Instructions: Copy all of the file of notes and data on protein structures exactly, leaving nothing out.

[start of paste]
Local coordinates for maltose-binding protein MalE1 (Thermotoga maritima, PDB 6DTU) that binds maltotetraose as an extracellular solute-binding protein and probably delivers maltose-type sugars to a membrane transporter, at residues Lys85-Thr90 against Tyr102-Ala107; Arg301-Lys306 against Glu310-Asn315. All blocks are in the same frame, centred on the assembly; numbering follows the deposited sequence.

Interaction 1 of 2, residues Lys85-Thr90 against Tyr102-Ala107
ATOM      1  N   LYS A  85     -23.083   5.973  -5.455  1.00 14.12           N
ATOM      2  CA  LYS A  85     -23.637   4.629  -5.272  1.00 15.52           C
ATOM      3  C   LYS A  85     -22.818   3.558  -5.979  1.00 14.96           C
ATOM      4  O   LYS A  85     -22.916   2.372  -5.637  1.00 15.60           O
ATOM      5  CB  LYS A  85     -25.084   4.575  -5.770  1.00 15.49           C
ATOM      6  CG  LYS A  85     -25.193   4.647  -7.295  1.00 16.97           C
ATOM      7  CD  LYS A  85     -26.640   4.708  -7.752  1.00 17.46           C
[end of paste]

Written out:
Local coordinates for maltose-binding protein MalE1 (Thermotoga maritima, PDB 6DTU) that binds maltotetraose as an extracellular solute-binding protein and probably delivers maltose-type sugars to a membrane transporter, at residues Lys85-Thr90 against Tyr102-Ala107; Arg301-Lys306 against Glu310-Asn315. All blocks are in the same frame, centred on the assembly; numbering follows the deposited sequence.

Interaction 1 of 2, residues Lys85-Thr90 against Tyr102-Ala107
ATOM      1  N   LYS A  85     -23.083   5.973  -5.455  1.00 14.12           N
ATOM      2  CA  LYS A  85     -23.637   4.629  -5.272  1.00 15.52           C
ATOM      3  C   LYS A  85     -22.818   3.558  -5.979  1.00 14.96           C
ATOM      4  O   LYS A  85     -22.916   2.372  -5.637  1.00 15.60           O
ATOM      5  CB  LYS A  85     -25.084   4.575  -5.770  1.00 15.49           C
ATOM      6  CG  LYS A  85     -25.193   4.647  -7.295  1.00 16.97           C
ATOM      7  CD  LYS A  85     -26.640   4.708  -7.752  1.00 17.46           C